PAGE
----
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ADHD in Kids: Symptoms, Testing & Treatment

ADHD in Kids: Symptoms, Testing & Treatment

What is Attention Deficit Hyperactivity Disorder?

Attention Deficit Hyperactivity Disorder, or ADHD, is a widespread neurobehavioral condition marked by persistent issues with executive functioning skills, including brain activities that control attention, memory, organization, motivation, impulsivity, hyperactivity, time management, social skills, and other functions.

These problems begin in childhood and can last a person’s entire life, resulting in unstable relationships, poor school or work performance, low self-esteem, and other concerns.

Once referred to as ADD, the American Psychological Association (APA) dropped the name ADD in 1987.1 Today, there are three subtypes of ADHD2 in children. These depend on which symptoms are the most prominent and are as follows:

  • Predominantly Inattentive Presentation: It’s difficult for the child to plan or complete a task, pay attention to details, or follow directions or dialogues. The child is easily sidetracked and forgets details.
  • Predominantly Hyperactive-Impulsive Presentation: The child fidgets and talks a lot. It’s difficult to sit still for a long time, and smaller children may continually run, jump, or climb. The child is restless and has issues with impulsivity. Impulsive children frequently interrupt others, seize objects from others, and speak at inappropriate moments. It is difficult for the child to wait their turn or follow directions.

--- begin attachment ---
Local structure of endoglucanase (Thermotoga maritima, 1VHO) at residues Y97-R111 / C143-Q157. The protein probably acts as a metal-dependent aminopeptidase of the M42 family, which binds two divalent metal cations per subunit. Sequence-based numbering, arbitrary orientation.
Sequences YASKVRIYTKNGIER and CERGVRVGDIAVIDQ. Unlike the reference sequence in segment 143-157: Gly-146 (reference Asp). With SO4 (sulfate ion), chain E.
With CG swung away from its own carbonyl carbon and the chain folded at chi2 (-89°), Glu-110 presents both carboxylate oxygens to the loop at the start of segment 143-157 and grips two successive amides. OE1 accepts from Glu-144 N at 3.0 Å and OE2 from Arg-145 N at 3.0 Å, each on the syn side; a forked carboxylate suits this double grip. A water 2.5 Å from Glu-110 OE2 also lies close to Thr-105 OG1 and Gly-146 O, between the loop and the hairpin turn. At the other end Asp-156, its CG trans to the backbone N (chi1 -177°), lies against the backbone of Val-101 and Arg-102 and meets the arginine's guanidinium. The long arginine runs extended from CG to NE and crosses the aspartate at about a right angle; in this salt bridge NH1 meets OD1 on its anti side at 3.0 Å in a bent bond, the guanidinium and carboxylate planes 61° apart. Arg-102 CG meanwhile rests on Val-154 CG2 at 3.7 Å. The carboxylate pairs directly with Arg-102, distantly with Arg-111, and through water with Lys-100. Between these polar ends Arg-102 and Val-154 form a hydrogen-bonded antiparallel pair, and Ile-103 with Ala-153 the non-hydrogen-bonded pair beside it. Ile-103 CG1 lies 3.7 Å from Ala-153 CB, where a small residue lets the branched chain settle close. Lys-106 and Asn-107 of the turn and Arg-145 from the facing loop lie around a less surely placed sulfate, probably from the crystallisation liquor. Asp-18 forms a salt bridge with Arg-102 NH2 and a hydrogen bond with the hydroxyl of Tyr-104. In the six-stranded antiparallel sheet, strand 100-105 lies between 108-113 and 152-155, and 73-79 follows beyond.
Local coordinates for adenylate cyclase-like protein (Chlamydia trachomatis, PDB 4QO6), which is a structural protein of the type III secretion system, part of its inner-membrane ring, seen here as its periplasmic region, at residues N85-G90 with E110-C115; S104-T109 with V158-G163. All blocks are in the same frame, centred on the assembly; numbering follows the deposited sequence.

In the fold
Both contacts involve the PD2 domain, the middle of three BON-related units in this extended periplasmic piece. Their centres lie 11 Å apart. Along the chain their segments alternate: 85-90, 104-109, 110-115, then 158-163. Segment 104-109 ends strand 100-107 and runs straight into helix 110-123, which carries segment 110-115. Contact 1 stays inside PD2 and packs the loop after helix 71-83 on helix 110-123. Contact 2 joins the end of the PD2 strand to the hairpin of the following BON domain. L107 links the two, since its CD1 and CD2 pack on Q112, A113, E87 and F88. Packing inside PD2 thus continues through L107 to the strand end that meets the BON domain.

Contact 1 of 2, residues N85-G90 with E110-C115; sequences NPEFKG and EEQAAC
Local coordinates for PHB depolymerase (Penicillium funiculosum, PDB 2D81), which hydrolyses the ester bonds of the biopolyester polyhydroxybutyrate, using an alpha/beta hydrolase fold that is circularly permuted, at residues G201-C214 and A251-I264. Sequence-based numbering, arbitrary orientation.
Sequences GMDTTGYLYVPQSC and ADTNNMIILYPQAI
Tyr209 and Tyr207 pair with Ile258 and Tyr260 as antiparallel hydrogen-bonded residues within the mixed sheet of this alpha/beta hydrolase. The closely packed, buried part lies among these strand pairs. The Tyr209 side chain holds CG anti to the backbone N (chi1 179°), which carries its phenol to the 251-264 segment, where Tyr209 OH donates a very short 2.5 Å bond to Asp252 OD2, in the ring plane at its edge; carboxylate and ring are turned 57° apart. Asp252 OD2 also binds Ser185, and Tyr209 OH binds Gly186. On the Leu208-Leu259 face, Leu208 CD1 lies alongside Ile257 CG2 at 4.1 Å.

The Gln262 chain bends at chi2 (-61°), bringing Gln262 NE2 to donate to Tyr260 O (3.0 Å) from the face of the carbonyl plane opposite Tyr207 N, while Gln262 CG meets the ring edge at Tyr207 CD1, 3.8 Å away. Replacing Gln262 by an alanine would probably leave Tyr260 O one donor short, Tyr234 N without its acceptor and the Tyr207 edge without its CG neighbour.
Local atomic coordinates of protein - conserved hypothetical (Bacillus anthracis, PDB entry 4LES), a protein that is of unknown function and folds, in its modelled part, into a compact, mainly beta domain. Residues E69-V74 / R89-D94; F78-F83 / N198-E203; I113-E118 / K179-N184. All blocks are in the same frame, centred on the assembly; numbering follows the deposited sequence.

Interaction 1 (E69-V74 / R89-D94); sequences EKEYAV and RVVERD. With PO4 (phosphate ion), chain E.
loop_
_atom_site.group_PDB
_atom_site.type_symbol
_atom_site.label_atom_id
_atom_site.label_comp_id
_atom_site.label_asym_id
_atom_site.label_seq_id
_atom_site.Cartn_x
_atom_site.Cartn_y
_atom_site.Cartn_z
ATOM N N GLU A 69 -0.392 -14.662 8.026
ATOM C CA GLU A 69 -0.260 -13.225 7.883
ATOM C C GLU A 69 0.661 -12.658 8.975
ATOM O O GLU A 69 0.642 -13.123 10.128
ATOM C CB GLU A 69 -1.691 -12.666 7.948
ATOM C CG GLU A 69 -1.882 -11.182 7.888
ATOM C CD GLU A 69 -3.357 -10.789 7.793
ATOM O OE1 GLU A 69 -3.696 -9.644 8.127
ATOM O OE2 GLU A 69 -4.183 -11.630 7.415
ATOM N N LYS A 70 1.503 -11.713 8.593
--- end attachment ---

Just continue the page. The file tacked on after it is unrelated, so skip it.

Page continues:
• Combined Presentation: The child exhibits symptoms from both of the above.

Approximately 6.1 million children have been diagnosed with ADHD, according to a national 2016 parent survey. In addition, at least one other mental, emotional, or behavioral issue was present in 6 out of 10 children with ADHD.3

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Symptoms of ADHD in Kids

ADHD symptoms in kids frequently appear before the age of six.4 ADHD symptoms in kids can range from mild to severe, and they can last into adulthood. Boys are more likely than girls to have ADHD, and signs of ADHD in children can differ between boys and girls.5

A child with ADHD may exhibit signs of both inattention and hyperactivity and impulsivity, or they may display only one of these subtypes.

The following are the main ADHD symptoms in kids who present with inattentiveness:

  • Short attention span
  • Easily distracted
  • Makes careless mistakes – for example, in homework
  • Unable to stick to tedious or time-consuming tasks
  • Inability to listen or carry out instructions
  • Constantly changes activity or task
  • Difficulty organizing tasks

The following are the main ADHD symptoms in kids who present with hyperactivity and impulsivity:

  • Unable to sit still
  • Constant fidgeting